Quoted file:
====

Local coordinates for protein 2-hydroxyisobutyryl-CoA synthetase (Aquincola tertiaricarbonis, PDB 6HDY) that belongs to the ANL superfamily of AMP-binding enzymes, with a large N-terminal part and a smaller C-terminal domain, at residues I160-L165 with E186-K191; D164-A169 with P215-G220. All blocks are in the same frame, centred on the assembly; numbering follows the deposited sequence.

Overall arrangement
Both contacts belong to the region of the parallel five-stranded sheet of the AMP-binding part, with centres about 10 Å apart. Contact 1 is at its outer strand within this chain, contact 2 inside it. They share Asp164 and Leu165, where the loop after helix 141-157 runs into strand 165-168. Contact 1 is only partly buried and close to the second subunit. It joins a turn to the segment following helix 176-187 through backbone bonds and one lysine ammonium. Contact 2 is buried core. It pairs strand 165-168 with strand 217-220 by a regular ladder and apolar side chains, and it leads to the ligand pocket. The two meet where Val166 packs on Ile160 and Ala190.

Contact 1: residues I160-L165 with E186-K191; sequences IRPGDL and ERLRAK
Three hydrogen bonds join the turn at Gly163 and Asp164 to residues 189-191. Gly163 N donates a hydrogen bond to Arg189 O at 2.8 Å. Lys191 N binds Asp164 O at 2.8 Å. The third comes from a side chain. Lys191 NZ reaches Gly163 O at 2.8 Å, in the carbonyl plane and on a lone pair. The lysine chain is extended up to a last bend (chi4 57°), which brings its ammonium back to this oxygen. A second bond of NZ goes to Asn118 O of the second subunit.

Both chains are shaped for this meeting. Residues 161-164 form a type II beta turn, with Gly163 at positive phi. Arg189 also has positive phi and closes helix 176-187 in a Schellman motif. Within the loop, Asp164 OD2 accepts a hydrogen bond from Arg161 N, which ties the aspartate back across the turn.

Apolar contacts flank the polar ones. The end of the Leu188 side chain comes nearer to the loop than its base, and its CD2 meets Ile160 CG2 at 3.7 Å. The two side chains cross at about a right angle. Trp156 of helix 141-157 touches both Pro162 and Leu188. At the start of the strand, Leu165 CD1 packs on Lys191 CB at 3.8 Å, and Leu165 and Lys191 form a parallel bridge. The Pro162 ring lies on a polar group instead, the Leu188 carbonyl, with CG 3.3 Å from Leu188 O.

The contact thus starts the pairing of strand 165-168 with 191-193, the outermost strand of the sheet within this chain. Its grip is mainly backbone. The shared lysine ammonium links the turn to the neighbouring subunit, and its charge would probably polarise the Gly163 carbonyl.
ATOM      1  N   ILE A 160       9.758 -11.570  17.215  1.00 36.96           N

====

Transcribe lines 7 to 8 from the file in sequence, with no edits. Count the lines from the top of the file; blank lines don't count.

Apolar contacts flank the polar ones. The end of the Leu188 side chain comes nearer to the loop than its base, and its CD2 meets Ile160 CG2 at 3.7 Å. The two side chains cross at about a right angle. Trp156 of helix 141-157 touches both Pro162 and Leu188. At the start of the strand, Leu165 CD1 packs on Lys191 CB at 3.8 Å, and Leu165 and Lys191 form a parallel bridge. The Pro162 ring lies on a polar group instead, the Leu188 carbonyl, with CG 3.3 Å from Leu188 O.

The contact thus starts the pairing of strand 165-168 with 191-193, the outermost strand of the sheet within this chain. Its grip is mainly backbone. The shared lysine ammonium links the turn to the neighbouring subunit, and its charge would probably polarise the Gly163 carbonyl.